Instrument Development

Autonomous Surface Vehicles (ASVs) developed primarily at GSO carry a variety of sensors to detail current, temperature, dissolved oxygen salinity, and can characterize sediments with side-scan sonar. A small and light remote-controlled ASV (kayak-size) operates for up to eight hours at a time and serves research and educational purposes in the Bay. A larger 30-ft catamaran ASV conducts research in the Bay and offshore coastal waters. Also remotely controlled, the catamaran is designed to operate for weeks at a time. Results from these studies enhance our understanding of physical and biological processes in our nearby marine environment.

Scientists deploy a Model 6.2 Inverted Echo Sounder, produced by GSO/URI. Photo credit: Dynamics of Ocean Currents and Fronts Lab.
Scientists deploy a Model 6.2 Inverted Echo Sounder, produced by GSO/URI. Photo credit: Dynamics of Ocean Currents and Fronts Lab.

Whereas ADCPs look downward in the ocean for movement of currents, GSO-designed inverted echo sounders with an additional pressure sensor (PIES) are moored on the ocean bottom and look upwards to ascertain currents and density above. These PIES, deployed by GSO physical oceanographers in the Kuroshio Current, the Antarctic circumpolar current, the Loop Current in the Gulf of Mexico, and the Gulf Stream, among others, have increased our knowledge of the speed, direction, sources and fates of the major currents in the oceans.

The Wire Flyer, developed by GSO scientists, is an instrument deployed along a vertical wire towed from a moving ship and designed to move up and down the wire on command. Capable of being fitted with a variety of sensors, its primary use is to measure horizontal seawater CTD (conductivity or salinity, temperature, and depth) variations rather than just the vertical variations experienced from a standard CTD cast.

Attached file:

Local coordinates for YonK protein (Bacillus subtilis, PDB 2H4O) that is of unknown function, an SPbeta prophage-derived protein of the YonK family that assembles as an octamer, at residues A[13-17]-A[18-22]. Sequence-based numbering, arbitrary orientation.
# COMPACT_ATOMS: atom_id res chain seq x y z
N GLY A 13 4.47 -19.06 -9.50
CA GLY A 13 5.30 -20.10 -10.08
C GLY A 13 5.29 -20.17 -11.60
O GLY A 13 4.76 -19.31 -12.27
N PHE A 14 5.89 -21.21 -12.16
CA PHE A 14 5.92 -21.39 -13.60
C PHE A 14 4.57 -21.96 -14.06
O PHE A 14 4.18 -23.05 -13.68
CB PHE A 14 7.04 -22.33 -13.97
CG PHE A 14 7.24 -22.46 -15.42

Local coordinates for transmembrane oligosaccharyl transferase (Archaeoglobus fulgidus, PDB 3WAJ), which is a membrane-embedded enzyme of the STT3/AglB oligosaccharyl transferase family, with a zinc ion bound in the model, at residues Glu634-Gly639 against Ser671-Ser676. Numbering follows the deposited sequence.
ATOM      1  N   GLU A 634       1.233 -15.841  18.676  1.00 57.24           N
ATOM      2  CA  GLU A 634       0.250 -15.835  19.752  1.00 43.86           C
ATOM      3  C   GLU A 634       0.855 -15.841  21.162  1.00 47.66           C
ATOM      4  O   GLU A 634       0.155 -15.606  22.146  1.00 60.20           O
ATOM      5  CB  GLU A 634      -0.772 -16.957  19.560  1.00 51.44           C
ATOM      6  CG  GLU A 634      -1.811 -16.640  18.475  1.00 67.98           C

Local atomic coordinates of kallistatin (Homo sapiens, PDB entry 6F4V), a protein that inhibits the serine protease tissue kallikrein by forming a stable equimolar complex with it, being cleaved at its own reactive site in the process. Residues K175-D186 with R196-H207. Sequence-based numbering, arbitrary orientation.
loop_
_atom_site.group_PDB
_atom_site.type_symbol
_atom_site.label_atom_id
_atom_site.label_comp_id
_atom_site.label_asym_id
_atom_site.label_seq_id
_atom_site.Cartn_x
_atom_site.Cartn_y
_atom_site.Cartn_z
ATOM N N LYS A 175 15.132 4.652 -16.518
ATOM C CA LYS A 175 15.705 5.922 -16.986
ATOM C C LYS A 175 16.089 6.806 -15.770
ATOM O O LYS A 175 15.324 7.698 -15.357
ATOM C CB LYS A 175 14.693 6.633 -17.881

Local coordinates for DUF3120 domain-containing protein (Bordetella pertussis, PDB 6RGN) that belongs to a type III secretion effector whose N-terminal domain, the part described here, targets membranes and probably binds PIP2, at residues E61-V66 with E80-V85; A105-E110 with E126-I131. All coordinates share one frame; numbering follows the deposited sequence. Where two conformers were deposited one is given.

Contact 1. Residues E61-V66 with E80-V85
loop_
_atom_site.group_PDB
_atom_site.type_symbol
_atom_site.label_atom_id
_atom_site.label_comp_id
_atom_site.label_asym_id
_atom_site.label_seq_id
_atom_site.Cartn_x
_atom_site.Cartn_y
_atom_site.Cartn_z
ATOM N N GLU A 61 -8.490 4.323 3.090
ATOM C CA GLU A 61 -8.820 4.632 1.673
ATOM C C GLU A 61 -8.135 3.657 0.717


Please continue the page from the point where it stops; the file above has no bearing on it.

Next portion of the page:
The HOLOCAM, a holographic camera system, is deployed in in East Sound, Washington, for a field test.
The HOLOCAM, a holographic camera system, is deployed in in East Sound, Washington, for a field test. Credit Jim Sullivan .

Viewing and recording particles in the ocean help to understand mechanisms responsible for plankton interactions and spatio-temporal dynamics. The development of an in-situ holographic camera (HOLOCAM) with high and low magnification systems leads to the imaging of phytoplankton and other particles within an unusually wide range of sizes (~1 to 1000s µm), and directly in natural systems.

In the field, GSO oceanographers enhance the technological capabilities of a submersible underwater flow cytometer to distinguish between phytoplankton species by using size and unique optical signatures. These inherent cellular properties provide tools for quantifying the development and fate of blooms of certain species, and for separating live from dead cells.

On a more applied research front, GSO scientists designed and built a calibrated water-jet apparatus to test adhesion strength of fouling organisms to allow for comparing experimental coatings or surfaces developed to solve issues related to biofouling on man-made structures (e.g., ship hulls, underwater sensors).